Ashes spread at McDonogh 19 for marshal who guarded black students

Ashes spread at McDonogh 19 for marshal who guarded black students

Credit: Dominic Massa

Tessie Prevost Williams holds one of three urns containing Butler's ashes.

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wwltv.com

Posted on October 3, 2012 at 1:53 PM

Updated Friday, Oct 11 at 10:54 PM

Dominic Massa / Eyewitness News

NEW ORLEANS – “This is Al’s day,” explained Leona Tate as she stood outside of the former McDonogh 19 school.

That simple statement, paired with symbolic actions, summed up the tribute Wednesday to former federal marshal Al Butler, who died in February.

Though he did not live in New Orleans, his family said he was so proud of his role in guarding Tate and two other girls who integrated the Lower 9th Ward school in 1960 that he asked that his ashes be spread there when he died.

Wednesday, following a church service at Abundant Life Tabernacle Full Gospel Baptist Church, Tate joined Tessie Prevost Williams and Butler’s widow Pat, to spread Butler’s ashes outside the school campus they integrated in 1960.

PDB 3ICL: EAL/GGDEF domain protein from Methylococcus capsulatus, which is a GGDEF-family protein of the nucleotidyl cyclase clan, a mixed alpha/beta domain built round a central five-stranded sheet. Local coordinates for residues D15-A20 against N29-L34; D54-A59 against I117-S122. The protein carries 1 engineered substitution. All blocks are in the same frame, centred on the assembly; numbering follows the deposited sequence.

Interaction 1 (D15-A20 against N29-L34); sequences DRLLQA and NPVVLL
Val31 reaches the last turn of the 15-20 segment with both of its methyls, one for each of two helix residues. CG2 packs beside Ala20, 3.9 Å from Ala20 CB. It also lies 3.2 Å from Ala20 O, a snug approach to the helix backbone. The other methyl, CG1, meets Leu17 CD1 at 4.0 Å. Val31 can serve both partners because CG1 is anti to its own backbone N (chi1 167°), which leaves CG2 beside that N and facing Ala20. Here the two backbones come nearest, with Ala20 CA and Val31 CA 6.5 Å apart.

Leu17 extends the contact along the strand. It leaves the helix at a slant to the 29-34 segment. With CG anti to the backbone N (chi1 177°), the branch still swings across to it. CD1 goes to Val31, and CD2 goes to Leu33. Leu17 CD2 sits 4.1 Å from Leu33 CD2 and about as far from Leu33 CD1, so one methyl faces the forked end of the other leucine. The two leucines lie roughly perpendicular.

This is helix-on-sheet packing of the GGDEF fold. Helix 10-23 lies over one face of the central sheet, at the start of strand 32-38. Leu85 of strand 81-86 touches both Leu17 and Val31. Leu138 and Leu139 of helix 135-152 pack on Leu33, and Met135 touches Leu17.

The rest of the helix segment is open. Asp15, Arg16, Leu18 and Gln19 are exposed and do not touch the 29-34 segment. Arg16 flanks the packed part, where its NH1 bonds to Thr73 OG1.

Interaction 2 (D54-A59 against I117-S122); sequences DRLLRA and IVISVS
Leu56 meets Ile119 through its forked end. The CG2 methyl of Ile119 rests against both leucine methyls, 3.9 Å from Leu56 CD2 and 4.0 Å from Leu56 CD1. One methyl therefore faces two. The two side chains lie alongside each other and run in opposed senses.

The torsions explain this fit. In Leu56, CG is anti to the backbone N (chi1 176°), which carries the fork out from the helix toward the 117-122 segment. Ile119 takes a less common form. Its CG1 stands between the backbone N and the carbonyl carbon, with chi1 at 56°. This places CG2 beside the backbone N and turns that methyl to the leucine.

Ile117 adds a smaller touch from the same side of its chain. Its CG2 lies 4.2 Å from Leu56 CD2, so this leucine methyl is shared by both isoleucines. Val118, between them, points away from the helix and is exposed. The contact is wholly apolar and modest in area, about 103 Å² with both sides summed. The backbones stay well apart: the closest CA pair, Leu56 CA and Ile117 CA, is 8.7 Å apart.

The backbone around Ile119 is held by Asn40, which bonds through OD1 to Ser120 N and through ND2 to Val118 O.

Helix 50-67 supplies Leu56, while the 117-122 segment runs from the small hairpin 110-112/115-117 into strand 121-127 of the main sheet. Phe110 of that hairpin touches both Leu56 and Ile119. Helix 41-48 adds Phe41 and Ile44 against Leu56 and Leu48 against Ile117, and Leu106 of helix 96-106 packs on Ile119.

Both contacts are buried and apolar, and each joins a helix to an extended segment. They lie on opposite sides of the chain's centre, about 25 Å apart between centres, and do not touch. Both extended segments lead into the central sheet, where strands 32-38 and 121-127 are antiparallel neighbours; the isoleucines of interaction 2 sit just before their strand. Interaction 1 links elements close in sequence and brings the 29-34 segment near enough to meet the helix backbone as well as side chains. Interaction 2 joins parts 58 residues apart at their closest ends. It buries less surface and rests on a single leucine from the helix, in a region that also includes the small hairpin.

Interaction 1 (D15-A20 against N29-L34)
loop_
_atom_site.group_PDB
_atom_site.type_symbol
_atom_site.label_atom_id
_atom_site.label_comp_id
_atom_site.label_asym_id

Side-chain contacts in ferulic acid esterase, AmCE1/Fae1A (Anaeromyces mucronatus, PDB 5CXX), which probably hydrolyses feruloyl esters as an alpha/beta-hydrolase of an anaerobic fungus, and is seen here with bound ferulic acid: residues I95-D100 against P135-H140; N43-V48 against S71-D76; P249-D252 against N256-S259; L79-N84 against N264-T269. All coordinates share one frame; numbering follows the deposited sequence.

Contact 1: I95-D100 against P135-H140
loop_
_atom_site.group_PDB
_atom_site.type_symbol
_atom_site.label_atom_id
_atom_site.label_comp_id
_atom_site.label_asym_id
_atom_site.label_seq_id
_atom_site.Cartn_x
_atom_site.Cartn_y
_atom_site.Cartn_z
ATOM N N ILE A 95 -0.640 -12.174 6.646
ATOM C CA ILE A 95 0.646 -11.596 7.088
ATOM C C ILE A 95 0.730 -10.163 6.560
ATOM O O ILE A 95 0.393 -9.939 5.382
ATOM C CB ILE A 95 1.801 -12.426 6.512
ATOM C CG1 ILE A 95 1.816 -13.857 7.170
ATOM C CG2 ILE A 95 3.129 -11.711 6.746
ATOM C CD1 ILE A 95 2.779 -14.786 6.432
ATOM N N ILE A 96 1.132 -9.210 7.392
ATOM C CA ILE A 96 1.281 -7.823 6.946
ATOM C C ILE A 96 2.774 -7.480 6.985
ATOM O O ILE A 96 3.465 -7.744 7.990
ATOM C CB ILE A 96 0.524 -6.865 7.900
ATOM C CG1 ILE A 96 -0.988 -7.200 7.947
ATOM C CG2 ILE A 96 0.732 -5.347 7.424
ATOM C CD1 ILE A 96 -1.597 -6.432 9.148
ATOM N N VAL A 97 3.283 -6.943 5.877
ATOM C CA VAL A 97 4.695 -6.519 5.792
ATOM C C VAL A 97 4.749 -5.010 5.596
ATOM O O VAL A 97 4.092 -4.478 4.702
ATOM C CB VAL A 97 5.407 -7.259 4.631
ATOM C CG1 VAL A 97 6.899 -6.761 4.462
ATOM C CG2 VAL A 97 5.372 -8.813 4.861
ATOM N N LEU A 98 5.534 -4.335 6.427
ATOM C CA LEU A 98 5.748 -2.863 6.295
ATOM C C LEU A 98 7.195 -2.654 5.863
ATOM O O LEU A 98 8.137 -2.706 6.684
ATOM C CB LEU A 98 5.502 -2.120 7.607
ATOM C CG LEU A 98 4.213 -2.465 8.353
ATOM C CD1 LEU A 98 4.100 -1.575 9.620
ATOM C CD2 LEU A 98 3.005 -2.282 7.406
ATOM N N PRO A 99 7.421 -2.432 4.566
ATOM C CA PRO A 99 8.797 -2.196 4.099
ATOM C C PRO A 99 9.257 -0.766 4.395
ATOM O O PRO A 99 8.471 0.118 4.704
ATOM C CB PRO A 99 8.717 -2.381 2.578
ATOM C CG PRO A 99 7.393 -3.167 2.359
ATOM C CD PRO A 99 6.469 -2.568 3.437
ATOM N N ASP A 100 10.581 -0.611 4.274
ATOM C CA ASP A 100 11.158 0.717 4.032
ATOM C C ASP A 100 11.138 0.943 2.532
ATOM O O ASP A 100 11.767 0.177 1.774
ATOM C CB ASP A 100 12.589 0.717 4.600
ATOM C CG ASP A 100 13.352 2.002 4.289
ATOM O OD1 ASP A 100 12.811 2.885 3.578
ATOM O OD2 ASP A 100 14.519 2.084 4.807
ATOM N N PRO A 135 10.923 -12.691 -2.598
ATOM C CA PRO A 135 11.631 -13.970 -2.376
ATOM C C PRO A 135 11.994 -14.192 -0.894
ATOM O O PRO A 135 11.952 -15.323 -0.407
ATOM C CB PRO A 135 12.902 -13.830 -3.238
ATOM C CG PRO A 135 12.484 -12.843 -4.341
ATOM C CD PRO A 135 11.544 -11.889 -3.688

Gail Etienne Stripling, who was the third young girl to integrate the school, was unable to attend the service due to recent surgery, but Butler’s wife read a touching letter from Stripling.

The three women only reunited with Al Butler two years ago, to mark the 50th anniversary of their historic first day at school.  They appeared on WBOK radio.  

“It’s almost like we just met him after 50 years and then he was gone but I thank God that we did get a chance to meet him again,” Tate said Wednesday.

“He was truly, truly a solider.  He was a marshal that did a job, but a job well done,” she said.

Tate and Williams both shared memories of Butler and other marshals protecting the girls at all costs, during a turbulent time.

“I was never afraid.  I dont think we had any reason to be afraid, that’s just how well protected we were,” she said.

Williams recounted her mother’s conversation with Butler that first day of school.

“The first day they came to pick us up, my mother told him, ‘Look, this is my baby I’m giving you.’  And he said ‘This is my job, and this is what I came to do.’”

Butler and other marshals also helped protect Ruby Bridges, who integrated William Frantz Elementary School the same day in 1960.

Butler supervised a group of about 40 marshals in New Orleans.  The current U.S. Marshal for the area, Genny May, attended Wednesday’s service along with other marshals.

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